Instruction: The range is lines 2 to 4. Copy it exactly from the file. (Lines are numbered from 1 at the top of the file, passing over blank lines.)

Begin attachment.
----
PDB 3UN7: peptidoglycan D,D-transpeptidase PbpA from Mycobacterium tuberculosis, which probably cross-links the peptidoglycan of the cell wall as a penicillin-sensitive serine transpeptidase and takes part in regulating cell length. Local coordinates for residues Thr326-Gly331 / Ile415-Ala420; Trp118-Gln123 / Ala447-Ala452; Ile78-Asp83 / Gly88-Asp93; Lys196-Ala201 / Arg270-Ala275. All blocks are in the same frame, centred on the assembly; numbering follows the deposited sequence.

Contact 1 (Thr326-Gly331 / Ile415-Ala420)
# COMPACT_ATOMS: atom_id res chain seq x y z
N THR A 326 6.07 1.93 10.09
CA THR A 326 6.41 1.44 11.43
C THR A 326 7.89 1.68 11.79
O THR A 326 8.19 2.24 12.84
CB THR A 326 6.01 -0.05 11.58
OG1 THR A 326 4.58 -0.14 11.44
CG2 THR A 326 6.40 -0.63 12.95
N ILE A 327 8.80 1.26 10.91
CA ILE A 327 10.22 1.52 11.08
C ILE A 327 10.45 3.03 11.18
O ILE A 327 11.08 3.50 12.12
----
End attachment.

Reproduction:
Contact 1 (Thr326-Gly331 / Ile415-Ala420)
# COMPACT_ATOMS: atom_id res chain seq x y z
N THR A 326 6.07 1.93 10.09